“That report was squashed.”

The department's own blood studies on Port Radium miners lead it to conclude "that a hazard may exist in the breathing of air containing even small amounts of radon."

Notes Robert Bothwell, a University of Toronto historian and author of Eldorado, a lengthy history of the Crown company:
"The profound and deliberate falsification of nuclear hazards began at the top."

1952 Fire – Conveyor structure destroyed
7 years earlier, about 60  Kilograms of enriched Port Radium U-235 fueled the bomb released over Hiroshima, Japan on 6 August 1945, destroying some 90% of the city, killing 80,000 inhabitants.

When the Canadian government finally sent two physicists to the area in the mid-‘50s to check on radon levels at Port Radium's sister mine on Lake Athabasca -- a mine with much lower grade ore -- they found lots of radon. But according to one retired senior civil servant, that report, like Hueper's concerns, never saw the light of day.

"We printed it in green covers, which means declassified, and sent a copy up to Chalk River. And the next thing I knew we got orders from the assistant deputy minister to collect every copy and get them back to the department because not one was to go out.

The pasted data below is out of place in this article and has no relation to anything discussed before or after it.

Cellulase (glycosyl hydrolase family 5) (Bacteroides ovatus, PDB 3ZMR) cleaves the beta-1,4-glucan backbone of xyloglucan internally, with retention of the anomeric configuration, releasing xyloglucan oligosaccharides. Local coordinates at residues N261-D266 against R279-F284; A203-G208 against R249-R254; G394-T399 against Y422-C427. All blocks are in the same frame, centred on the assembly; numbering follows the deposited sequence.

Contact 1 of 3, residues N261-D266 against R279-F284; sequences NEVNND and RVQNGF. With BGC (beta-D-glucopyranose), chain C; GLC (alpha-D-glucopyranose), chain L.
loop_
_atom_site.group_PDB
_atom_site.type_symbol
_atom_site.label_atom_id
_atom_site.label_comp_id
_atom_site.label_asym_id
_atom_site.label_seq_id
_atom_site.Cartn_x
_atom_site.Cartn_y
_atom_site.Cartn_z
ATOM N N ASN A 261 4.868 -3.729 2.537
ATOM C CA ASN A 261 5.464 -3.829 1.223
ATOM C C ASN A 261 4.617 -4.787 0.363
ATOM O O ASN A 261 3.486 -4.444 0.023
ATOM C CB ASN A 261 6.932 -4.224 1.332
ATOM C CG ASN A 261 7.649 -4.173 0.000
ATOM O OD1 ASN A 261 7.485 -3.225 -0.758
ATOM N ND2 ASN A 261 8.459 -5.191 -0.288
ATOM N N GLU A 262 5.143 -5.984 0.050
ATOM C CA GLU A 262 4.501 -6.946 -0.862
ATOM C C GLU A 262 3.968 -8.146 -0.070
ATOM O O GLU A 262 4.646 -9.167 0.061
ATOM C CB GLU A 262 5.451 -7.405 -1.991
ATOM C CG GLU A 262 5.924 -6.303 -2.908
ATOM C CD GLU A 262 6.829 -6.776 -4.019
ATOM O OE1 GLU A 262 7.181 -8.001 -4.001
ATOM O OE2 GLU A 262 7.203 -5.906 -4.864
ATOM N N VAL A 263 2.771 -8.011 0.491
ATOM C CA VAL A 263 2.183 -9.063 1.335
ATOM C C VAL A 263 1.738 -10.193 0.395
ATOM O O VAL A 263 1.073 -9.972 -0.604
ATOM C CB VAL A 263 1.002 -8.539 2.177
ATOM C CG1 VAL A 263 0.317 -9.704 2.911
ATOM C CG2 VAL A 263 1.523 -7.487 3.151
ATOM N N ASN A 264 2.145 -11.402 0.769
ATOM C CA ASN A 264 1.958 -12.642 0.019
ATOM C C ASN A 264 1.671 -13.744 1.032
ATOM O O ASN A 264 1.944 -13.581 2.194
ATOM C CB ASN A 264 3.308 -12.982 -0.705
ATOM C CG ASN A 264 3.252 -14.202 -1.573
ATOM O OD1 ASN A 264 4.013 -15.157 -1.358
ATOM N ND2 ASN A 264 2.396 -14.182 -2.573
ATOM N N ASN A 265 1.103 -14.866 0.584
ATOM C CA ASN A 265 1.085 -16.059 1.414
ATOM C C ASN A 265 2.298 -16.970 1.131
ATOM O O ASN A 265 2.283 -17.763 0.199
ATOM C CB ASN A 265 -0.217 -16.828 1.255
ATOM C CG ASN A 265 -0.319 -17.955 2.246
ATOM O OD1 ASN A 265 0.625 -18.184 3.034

That report was squashed.” Source: Nikiforuk

No dosimeters, no smokers, much dust.  50% of these miners and those who followed could expect to die of lung cancer  due to radon exposure within 20 years. Source: Nikiforuk. day.

When Hueper began to issue similar warnings to U.S. uranium miners on the Colorado Plateau in the early ‘50s, "the mine operators and politicians got all excited," says Victor E. Archer, an epidemiologist who started the first cancer studies on U.S. miners in 1954 and is now a professor of occupational medicine in Salt Lake City at the University of Utah.
         
Declassified U.S. documents also show that the U.S. Atomic Energy Commission told Hueper, a world expert on lung cancers, that references to occupational cancers among uranium miners were "not in the public interest" and "represented mere conjecture."